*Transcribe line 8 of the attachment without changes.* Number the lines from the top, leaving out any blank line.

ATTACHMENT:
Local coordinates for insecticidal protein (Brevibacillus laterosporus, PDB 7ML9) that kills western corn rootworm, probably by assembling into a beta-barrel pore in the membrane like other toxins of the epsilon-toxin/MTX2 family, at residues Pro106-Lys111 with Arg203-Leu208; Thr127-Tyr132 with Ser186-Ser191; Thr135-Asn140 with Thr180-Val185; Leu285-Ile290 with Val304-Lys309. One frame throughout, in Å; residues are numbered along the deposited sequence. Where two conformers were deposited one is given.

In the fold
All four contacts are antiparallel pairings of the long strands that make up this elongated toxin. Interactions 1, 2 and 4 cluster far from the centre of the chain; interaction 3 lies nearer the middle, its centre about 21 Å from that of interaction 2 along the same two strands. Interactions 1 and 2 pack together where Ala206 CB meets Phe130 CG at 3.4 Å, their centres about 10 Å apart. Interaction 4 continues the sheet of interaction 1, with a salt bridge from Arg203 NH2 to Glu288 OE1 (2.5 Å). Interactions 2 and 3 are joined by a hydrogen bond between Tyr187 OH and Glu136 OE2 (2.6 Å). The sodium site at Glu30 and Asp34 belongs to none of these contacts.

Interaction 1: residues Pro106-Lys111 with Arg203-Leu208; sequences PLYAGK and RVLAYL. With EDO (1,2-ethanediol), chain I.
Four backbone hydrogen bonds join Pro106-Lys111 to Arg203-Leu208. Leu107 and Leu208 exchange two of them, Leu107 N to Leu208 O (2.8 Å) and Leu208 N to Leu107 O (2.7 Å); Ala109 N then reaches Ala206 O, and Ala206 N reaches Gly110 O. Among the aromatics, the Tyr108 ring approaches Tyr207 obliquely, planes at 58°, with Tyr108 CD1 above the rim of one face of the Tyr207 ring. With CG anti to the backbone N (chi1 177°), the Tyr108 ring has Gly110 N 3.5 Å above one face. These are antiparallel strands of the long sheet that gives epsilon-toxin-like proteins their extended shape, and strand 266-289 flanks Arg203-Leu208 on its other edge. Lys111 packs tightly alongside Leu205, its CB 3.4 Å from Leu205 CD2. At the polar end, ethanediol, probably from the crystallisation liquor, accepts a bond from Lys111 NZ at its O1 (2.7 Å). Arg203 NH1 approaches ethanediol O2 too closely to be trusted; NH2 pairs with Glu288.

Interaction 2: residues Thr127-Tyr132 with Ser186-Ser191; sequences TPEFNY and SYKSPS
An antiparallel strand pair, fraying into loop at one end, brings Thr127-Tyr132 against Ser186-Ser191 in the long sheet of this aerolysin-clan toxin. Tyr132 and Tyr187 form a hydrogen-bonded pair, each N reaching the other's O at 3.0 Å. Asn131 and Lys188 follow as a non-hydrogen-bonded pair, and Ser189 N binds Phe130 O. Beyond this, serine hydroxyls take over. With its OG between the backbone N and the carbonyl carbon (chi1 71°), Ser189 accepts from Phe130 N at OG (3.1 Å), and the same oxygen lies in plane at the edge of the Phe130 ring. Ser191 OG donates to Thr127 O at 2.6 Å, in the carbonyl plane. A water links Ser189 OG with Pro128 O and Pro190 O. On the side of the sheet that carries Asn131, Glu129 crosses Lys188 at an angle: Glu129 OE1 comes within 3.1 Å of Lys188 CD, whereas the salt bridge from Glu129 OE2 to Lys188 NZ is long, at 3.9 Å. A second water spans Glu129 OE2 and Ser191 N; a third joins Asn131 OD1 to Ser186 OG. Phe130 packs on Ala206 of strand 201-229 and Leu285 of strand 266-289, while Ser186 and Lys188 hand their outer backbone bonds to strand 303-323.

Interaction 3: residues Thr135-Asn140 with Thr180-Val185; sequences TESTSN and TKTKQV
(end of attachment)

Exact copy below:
Interaction 3: residues Thr135-Asn140 with Thr180-Val185; sequences TESTSN and TKTKQV